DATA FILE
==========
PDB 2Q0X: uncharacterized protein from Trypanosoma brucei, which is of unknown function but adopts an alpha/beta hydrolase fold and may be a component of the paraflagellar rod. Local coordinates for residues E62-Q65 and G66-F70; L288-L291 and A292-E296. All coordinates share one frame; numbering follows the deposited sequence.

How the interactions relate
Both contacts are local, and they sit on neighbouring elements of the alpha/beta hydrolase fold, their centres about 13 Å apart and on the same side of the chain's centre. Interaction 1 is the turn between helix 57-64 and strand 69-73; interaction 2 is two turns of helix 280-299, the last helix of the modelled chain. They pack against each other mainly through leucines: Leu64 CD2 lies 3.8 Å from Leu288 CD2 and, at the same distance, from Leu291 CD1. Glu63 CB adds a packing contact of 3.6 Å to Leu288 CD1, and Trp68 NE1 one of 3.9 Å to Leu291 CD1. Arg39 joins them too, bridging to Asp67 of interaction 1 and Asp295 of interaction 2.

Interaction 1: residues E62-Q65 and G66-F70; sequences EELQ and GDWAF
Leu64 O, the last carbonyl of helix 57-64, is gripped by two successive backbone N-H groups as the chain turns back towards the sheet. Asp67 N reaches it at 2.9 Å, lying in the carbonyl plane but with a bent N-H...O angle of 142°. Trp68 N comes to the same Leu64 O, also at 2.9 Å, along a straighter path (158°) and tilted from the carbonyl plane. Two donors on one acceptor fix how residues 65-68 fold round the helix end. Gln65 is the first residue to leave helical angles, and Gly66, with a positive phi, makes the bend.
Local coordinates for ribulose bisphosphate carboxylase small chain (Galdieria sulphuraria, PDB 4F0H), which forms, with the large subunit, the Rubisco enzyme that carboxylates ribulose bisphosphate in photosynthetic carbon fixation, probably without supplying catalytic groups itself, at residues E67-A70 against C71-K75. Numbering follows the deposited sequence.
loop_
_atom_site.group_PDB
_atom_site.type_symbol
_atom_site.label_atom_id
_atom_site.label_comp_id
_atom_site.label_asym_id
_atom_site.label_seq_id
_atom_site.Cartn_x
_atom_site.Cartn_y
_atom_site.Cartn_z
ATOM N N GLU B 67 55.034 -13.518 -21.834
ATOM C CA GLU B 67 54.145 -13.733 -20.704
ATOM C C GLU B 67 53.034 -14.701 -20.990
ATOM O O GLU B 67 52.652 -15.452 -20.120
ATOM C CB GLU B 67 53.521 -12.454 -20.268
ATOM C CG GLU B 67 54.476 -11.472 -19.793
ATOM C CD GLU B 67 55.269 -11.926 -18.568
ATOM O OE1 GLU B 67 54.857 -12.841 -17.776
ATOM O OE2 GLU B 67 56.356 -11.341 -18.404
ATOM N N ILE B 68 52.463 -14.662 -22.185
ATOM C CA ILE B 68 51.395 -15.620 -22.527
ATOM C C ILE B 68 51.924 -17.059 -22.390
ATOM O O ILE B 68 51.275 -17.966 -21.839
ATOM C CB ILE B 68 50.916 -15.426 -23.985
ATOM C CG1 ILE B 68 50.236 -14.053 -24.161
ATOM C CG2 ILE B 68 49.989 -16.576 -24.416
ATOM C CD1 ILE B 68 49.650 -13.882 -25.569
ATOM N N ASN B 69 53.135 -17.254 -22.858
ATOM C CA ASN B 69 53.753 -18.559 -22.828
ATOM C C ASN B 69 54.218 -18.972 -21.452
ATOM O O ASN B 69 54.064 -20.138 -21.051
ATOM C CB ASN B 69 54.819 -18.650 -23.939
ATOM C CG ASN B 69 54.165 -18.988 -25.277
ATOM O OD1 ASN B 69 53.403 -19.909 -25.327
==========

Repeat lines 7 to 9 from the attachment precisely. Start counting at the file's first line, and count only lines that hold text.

loop_
_atom_site.group_PDB
_atom_site.type_symbol